Whistle while you mother

A curious phenomenon runs rampant in the city of Seattle:  job satisfaction.

The first hint of something amiss came in the form of a Sears upholstery cleaning team.  It all started months before their arrival, when the unique charms of my beloved tomato couch proved its undoing.  Renowned for deep seats, a high supportive back, and perfectly supple, but not too soft, cushions, I toted the couch my dad gave me in college from Oakland to Philadelphia to DC, and finally – via four huge movers lifting it hand-over-hand onto the fifth story deck of our Beacon Hill walk-up – to Boston (none of my New York apartments featured sufficient square footage for a couch until I moved in with Ian, he owned some big ugly thing, and our love was so young that I didn’t yet disparage his possessions).  Known to many as Kaitlin’s longest standing relationship thanks to the frequency with which they spent the night together (Adam only has a few more years to go to catch up, but then again the furniture never proposed), our dear couch chose life in Beantown over chainsaw dismemberment.  Using craigslist, we purchased a three year-old, microsuede, light blue replacement for only $140.  Since we knew that (1) I’d be breastfeeding Viv on the couch until our massive la-z-boy rocker arrived, (2) the former owner allowed a small dog to enthrone itself on the couch daily, and (3) Ian sweated all over the thing getting it home on the hottest day in Seattle history, we called Sears.

Two guys arrived, one clearly the senior steam cleaner.  He is – to steal the winning courtroom line of a good friend and champion of constitutional rights – a giant human being.  A clipboard, a few poorly hidden tattoos, and an exasperated expression left me expecting the standard and totally understandable service industry attitude.  No, no, no.  Turns out his dismay stemmed from lack of a “clean” entry point for his hose.  After routing the tube through the backyard, he cheered up considerably.  (The previous two sentences should not in any way, shape, or form be read as a euphemism.)  He took a good look at the couch for the first time.  “M’am,” he sighed, “you’re not going to believe this.”  “Uh oh,” I thought, anticipating some fine print that doubled the price of the cleaning or required rescheduling.  Shaking his head from side to side and casting an incredulous look my way, he continued, “The previous owner never once steam cleaned this couch.”  I tried my best to organize my features into the expression he would deem appropriate to hearing this type of revelation, desperately attempting to conceal the fact that I’d never even considered anything more than occasionally vacuuming my tomato treasure in the eight years I owned it.  Then his chest swelled with pride and a shining smile lit up his face.  “Since it’s never been cleaned almost all of these stains will come out!” he exclaimed.  His joy faltered.  “Except for this one here,” he whispered with the gentleness required when breaking the news of loss of a loved one.  He worked diligently for forty minutes or so and then pulled me aside.  “It’s looking really nice,” he said.  I’ve only been a mom for a few months, but my teaching experience alerted me to the “but” headed my way.  “But if you don’t get the scotch guard,” he shuddered as if he couldn’t imagine such a devastating scenario, “it’ll stain right up again.”  My careful self-conditioning to reject the up-sell automatically kicked in:  “Oh, I don’t think we need that.”  His returning look was saturated with disappointment.  His shoulders drooped.  He started to shuffle outside, his prior virtual skip of a gait now a distant memory.  I couldn’t take it.  He clearly cared more about the state of this couch than I did.  Didn’t one of my law professors say that the market benefits when the highest stakeholder takes control?  When I changed my mind, such excitement thrilled through him that I thought he might jump into my arms like a puppy.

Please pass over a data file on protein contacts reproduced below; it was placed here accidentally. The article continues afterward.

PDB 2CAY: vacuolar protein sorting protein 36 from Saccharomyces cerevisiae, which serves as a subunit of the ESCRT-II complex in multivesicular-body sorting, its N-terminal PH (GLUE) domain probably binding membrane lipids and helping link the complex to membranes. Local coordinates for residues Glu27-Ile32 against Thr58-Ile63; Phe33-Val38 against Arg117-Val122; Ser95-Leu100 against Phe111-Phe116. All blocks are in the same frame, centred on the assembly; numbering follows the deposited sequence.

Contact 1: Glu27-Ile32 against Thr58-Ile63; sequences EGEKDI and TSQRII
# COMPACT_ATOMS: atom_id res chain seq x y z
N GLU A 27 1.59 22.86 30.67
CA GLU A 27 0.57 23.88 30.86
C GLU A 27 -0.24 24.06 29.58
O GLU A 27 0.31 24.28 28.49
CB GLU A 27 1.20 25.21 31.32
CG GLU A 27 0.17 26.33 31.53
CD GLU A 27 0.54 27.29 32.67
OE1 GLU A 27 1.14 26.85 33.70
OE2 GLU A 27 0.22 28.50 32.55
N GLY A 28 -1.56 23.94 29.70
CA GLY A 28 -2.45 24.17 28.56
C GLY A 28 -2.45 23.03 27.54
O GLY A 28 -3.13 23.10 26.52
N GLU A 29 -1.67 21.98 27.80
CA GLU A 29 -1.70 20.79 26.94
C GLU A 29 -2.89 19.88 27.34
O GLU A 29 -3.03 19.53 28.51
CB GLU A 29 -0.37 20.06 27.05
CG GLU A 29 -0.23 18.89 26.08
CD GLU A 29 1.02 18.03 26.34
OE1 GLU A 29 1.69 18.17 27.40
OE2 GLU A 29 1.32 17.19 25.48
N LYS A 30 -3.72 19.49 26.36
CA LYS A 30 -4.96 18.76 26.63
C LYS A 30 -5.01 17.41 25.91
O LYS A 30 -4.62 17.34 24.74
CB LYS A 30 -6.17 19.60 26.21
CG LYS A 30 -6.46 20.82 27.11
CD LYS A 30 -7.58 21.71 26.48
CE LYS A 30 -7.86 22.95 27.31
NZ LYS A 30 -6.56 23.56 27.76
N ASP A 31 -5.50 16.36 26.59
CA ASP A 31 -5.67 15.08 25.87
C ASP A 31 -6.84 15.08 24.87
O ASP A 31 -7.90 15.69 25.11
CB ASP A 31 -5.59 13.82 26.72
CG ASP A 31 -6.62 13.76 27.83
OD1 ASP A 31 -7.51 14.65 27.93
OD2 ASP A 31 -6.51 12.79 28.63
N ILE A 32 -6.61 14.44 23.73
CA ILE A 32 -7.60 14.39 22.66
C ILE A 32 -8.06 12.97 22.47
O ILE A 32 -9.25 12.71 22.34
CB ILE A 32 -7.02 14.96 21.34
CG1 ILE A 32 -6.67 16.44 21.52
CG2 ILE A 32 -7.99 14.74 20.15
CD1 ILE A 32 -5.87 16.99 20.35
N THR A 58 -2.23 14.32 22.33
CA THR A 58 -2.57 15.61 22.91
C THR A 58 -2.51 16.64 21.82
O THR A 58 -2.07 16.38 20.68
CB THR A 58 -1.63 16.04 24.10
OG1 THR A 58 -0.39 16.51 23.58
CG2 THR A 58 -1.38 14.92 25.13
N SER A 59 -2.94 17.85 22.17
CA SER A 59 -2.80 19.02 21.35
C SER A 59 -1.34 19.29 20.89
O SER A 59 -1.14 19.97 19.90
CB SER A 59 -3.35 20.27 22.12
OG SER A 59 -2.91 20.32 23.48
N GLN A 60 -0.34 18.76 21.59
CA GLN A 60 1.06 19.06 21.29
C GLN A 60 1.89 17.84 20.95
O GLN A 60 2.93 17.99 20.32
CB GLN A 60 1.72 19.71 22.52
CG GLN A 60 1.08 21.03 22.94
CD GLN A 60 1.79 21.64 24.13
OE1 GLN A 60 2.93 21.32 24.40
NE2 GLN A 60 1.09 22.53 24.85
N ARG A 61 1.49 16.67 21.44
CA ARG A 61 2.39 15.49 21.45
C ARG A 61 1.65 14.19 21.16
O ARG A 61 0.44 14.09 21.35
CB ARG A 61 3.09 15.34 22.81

I wrote the exceptionally diligent steam cleaner off as a pleasant anomaly and didn’t give the issue further thought until our new house cleaner arrived a week later.  Shannon – a middle-aged man with an ex-wife and two kids to support who looks like the African American version of Mr. Clean – absolutely shocked me with his enthusiasm.  Sure, I loved hearing the evident self-satisfaction with which he announced that he owns and runs his business (motto:  “It’s not a dream, it’s marvelously clean!”), but the angel’s in the details.  I felt awkward when he dropped to his knees and began picking at the floor with his nail.  Age, gender, and race dynamics thickened the air I breathed.  “Um, hmm,” Shannon declared, a goofy grin slowly growing and evidencing his complete absorption in the task at hand, “just like I thought.  I invented something that will be perfect for this floor.”  He then proceeded to rattle off a list of ingredients in the cleaning agent he’d concocted and declared, “Your baby could lick the floor and be perfectly safe.  I developed this mix for my clients who have dogs.”  Whenever he cleans, every half hour or so Shannon stops what he’s doing to explain one of his innovative techniques.  He’s actually so ebullient that I try to avoid the house when he’s coming; I couldn’t care less about the method to his prowess.  I stay away for a second reason:  if Viv goes down for a nap while Shannon cleans, he insists on skipping her room and coming back a different day to finish up without charging extra for the trip.  I add a little something to his check anyway, but the back and forth over whether it’s too much just exhausts me.